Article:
When Oscar Wilde said he had "seen wallpaper which must lead a boy brought up under its influence to a life of crime," his joke played on an idea that has often been taken quite seriously--both in Wilde's day and in our own. In Fateful Beauty, Douglas Mao recovers the lost intellectual, social, and literary history of the belief that the beauty--or ugliness--of the environment in which one is raised influences or even determines one's fate. Weaving together readings in literature, psychology, biology, philosophy, education, child-rearing advice, and interior design, he shows how this idea abetted a dramatic rise in attention to environment in many discourses and in many practices affecting the lives of the young between the late nineteenth century and the middle of the twentieth. Through original and detailed analyses of Wilde, Walter Pater, James Joyce, Theodore Dreiser, Rebecca West, and W. H. Auden, Mao shows that English-language writing of the period was informed in crucial but previously unrecognized ways by the possibility that beautiful environments might produce better people. He also reveals how these writers shared concerns about environment, evolution, determinism, freedom, and beauty with scientists and social theorists such as Herbert Spencer, Hermann von Helmholtz, Ivan Petrovich Pavlov, and W.H.R. Rivers. In so doing, Mao challenges conventional views of the roles of beauty and the aesthetic in art and life during this time.
"[Fateful Beauty] should broaden conceptions about the engineering of ethics in childhood and adolescence. Ideally, it will inspire scholars to look to less obvious sources than the discourse of development for how literature enables (and is enabled by) the construction of the morally treacherous preadult years."--Kirk Curnutt, Journal of American History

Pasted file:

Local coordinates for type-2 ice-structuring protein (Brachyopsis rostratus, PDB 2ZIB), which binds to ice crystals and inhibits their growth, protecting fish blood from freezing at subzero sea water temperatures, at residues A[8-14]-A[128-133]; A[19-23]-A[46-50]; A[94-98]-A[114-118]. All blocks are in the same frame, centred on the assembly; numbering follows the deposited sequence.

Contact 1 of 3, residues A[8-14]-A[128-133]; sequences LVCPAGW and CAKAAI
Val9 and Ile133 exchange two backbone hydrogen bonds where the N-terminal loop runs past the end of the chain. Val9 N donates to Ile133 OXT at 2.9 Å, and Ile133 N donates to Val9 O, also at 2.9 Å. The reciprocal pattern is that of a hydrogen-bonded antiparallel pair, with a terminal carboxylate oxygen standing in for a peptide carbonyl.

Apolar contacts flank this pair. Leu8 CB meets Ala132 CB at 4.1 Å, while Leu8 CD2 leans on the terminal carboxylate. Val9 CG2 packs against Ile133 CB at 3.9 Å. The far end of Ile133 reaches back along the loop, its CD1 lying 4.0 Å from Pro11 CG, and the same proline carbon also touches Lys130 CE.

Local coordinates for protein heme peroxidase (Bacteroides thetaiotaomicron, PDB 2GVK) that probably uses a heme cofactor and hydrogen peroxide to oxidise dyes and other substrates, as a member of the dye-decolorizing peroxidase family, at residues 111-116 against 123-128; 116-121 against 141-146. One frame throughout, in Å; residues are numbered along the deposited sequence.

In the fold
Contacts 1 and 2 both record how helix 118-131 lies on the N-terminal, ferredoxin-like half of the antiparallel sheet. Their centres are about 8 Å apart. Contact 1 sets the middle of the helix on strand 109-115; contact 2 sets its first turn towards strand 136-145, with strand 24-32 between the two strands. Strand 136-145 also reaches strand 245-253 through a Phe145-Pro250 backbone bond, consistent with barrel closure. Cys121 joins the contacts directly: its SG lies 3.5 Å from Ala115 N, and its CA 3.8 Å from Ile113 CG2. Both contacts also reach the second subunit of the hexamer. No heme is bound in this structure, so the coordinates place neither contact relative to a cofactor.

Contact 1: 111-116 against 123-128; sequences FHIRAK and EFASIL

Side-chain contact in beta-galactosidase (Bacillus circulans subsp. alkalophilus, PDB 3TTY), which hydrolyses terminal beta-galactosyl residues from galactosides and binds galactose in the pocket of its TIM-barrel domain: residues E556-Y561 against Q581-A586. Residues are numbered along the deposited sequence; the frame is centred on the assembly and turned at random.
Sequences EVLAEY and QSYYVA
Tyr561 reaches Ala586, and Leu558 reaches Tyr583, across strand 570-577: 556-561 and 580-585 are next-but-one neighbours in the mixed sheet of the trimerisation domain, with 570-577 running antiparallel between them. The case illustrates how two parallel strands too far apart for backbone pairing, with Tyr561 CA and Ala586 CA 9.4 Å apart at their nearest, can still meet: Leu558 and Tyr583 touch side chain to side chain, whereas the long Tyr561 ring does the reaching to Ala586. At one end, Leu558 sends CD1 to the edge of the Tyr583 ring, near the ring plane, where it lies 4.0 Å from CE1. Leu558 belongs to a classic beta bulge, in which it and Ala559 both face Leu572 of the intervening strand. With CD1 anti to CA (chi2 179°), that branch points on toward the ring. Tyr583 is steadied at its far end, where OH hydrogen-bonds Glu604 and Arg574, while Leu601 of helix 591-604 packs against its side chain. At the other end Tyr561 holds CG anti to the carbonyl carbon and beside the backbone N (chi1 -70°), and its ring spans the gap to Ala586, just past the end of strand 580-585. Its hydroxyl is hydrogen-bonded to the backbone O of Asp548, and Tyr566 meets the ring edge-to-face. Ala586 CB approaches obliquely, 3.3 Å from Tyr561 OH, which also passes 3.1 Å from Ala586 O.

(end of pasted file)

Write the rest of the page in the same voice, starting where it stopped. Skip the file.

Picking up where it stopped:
"The inexhaustibility of aesthetic environments--inattentions waiting to happen--admittedly is reflected in the exhaustiveness of Fateful Beauty's archive. Mao's local textual analyses are both animating and fastidious."--Michael D. Snediker, Modernism/Modernity
"[A]mong the many rich contributions of the book is the way it makes visible an intellectual genealogy for contemporary panic about childhood sexuality."--Kevin Ohi, Victorian Studies
"Mao's consideration of aesthetics as a significant aspect in literary naturalism allows for a refreshingly unique consideration of Dreiser along with such significant literary figures as James Joyce, Rebecca West, and W. H. Auden. As a result, he has made an important contribution to the field that will surely inspire deeper examinations in the coming years."--Michael Shaw, Studies in American Naturalism
"Douglas Mao's Fateful Beauty is a compelling work of intellectual, social, and literary history that reclaims aestheticism as a revolutionary social as well as artistic creed. This magisterial and groundbreaking work should emerge as a standard one on the period. Mao is a writer who commands attention and respect through his scrupulous research, careful arguments, and eloquence as a cultural and literary critic."--Maria DiBattista, Princeton University
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